In the outside markets, the crude oil is $0.17 per barrel higher, the dollar is higher, and the Dow Jones Industrials are 87 points higher.

 

Mike

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At 8:00am:

Early calls: Corn is 1-2 cents higher, soybeans 5-7 cents higher, and wheat 2-4 cents higher.

Trackers:
Overnight grain, soybean markets = Trading higher.
Brent Crude Oil = $0.19 per barrel higher.
Dollar = Higher
Wall Street = Seen higher, as more companies beat earnings projections.
World Markets = Europe stocks were higher, Asia/Pacific stocks were lower.

 

More in a minute,

 

Mike

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6 Replies
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Senior Advisor

Re: Floor Talk October 21

One of the factors I track at this time of year is whether there is any carry in the market.  I would be nice to see the July corn, etc.  Also, I'd like to see the first month of the new crop, so Nov 15 beans and Dec 15 corn would be nice to see.

 

That might be a lot of work to add, and maybe it would goof up the format and make it to busy and complicated.  Just mentioning some of the other info I like.

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Honored Advisor

Re: Floor Talk October 21

What will be done with the acres in Argentina if not planted to beans?  Wheat? Fallow? Go back k to grass?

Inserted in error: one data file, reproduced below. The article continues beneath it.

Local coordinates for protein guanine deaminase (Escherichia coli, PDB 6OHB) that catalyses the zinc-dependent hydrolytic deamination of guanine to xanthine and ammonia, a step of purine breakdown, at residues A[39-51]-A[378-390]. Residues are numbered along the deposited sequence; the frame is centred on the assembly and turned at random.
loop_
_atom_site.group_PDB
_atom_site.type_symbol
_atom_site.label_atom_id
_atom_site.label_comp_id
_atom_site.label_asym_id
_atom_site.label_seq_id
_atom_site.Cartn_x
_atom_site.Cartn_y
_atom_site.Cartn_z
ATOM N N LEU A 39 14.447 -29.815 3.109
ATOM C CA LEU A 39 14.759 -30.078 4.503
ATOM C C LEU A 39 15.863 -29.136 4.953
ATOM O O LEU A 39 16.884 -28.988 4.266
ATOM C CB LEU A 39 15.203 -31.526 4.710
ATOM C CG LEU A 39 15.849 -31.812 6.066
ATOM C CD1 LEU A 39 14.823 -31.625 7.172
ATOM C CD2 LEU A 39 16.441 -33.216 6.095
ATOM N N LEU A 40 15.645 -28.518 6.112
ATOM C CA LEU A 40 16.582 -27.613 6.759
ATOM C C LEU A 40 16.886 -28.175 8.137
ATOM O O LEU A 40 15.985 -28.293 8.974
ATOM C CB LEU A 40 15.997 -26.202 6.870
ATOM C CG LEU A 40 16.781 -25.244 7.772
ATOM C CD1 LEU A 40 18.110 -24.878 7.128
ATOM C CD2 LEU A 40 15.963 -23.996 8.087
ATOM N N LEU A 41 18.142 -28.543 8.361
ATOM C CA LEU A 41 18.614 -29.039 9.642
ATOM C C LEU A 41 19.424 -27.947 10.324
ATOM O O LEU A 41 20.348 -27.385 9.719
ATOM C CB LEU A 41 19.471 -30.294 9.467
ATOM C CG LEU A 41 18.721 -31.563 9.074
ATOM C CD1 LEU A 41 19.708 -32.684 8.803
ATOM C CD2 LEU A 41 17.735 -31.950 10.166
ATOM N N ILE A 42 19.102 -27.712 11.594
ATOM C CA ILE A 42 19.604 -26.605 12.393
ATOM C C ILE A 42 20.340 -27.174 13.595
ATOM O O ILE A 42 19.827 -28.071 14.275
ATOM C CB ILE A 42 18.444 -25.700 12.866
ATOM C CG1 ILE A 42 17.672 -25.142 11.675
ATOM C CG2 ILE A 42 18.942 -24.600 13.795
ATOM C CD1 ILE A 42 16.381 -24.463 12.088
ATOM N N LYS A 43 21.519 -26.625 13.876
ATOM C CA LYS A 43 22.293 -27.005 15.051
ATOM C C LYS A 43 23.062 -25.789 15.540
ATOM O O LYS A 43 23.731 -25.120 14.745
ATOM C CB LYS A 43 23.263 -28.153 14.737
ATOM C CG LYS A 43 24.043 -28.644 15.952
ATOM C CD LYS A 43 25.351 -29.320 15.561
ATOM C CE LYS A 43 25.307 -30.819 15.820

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Senior Contributor

Re: Floor Talk October 21

Mike,

 

I also have news for the wheat guys in the USA. In Brazil, after the floods in Rio Grande do Sul there are talks of a possible loss of one million tons in the state, but there is not an official estimate. That is bullish news for the US in the short-term. However, there are news from more supply of the grain from Argentina into Brazil. Argentina's government has been releasing more export quotas little by little and Brazil will have signnificant domestic supply from the state of Paraná. So there is an expectation that Brazil just would import nearly one million tons from the US. From early last yeat until today, the South American country imported 5.5 million tons of wheat from the United States and several times the external tariff (rated at 10%) applied on the cereal coming from countries outside of the sur (the economic bloc that includes Brazil, Uruguay, Paraguay, and Argentina) was dropped. For some, such as the Brazilian Association of Wheat Industries, it won't be necessary to drop the tariff in 2015, but some analysts disagree. 

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Contributor

Re: Floor Talk October 21

Mike, I'm not so sure about Argentina dropping soybean area. We are still getting started on planting, but I doubt the area will decrese.

Both the Buenos Aires Grains Exchange and Rosario Board of Trade expect 20.6M hectares for soybeans (according to RBoT we